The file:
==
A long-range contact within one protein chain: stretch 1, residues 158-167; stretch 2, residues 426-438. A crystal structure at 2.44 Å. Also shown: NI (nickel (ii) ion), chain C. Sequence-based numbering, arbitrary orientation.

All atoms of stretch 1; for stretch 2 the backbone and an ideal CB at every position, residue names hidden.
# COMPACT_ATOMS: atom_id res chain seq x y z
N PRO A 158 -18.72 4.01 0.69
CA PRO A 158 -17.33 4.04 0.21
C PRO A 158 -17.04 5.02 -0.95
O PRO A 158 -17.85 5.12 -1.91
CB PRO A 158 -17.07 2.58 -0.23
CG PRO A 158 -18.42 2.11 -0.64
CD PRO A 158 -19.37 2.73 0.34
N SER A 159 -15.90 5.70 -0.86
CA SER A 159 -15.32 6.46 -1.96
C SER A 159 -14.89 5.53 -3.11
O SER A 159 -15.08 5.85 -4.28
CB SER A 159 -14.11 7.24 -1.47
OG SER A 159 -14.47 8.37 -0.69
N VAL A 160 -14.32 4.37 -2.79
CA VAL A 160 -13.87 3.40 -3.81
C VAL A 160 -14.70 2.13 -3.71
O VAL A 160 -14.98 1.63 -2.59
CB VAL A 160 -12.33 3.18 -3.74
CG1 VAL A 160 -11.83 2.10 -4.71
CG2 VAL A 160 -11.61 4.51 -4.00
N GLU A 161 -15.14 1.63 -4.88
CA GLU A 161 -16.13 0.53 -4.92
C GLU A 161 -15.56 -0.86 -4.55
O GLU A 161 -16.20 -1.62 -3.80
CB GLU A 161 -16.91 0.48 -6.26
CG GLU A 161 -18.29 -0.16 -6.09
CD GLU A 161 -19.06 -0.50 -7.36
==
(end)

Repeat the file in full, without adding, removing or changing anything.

A long-range contact within one protein chain: stretch 1, residues 158-167; stretch 2, residues 426-438. A crystal structure at 2.44 Å. Also shown: NI (nickel (ii) ion), chain C. Sequence-based numbering, arbitrary orientation.

All atoms of stretch 1; for stretch 2 the backbone and an ideal CB at every position, residue names hidden.
# COMPACT_ATOMS: atom_id res chain seq x y z
N PRO A 158 -18.72 4.01 0.69
CA PRO A 158 -17.33 4.04 0.21
C PRO A 158 -17.04 5.02 -0.95
O PRO A 158 -17.85 5.12 -1.91
CB PRO A 158 -17.07 2.58 -0.23
CG PRO A 158 -18.42 2.11 -0.64
CD PRO A 158 -19.37 2.73 0.34
N SER A 159 -15.90 5.70 -0.86
CA SER A 159 -15.32 6.46 -1.96
C SER A 159 -14.89 5.53 -3.11
O SER A 159 -15.08 5.85 -4.28
CB SER A 159 -14.11 7.24 -1.47
OG SER A 159 -14.47 8.37 -0.69
N VAL A 160 -14.32 4.37 -2.79
CA VAL A 160 -13.87 3.40 -3.81
C VAL A 160 -14.70 2.13 -3.71
O VAL A 160 -14.98 1.63 -2.59
CB VAL A 160 -12.33 3.18 -3.74
CG1 VAL A 160 -11.83 2.10 -4.71
CG2 VAL A 160 -11.61 4.51 -4.00
N GLU A 161 -15.14 1.63 -4.88
CA GLU A 161 -16.13 0.53 -4.92
C GLU A 161 -15.56 -0.86 -4.55
O GLU A 161 -16.20 -1.62 -3.80
CB GLU A 161 -16.91 0.48 -6.26
CG GLU A 161 -18.29 -0.16 -6.09
CD GLU A 161 -19.06 -0.50 -7.36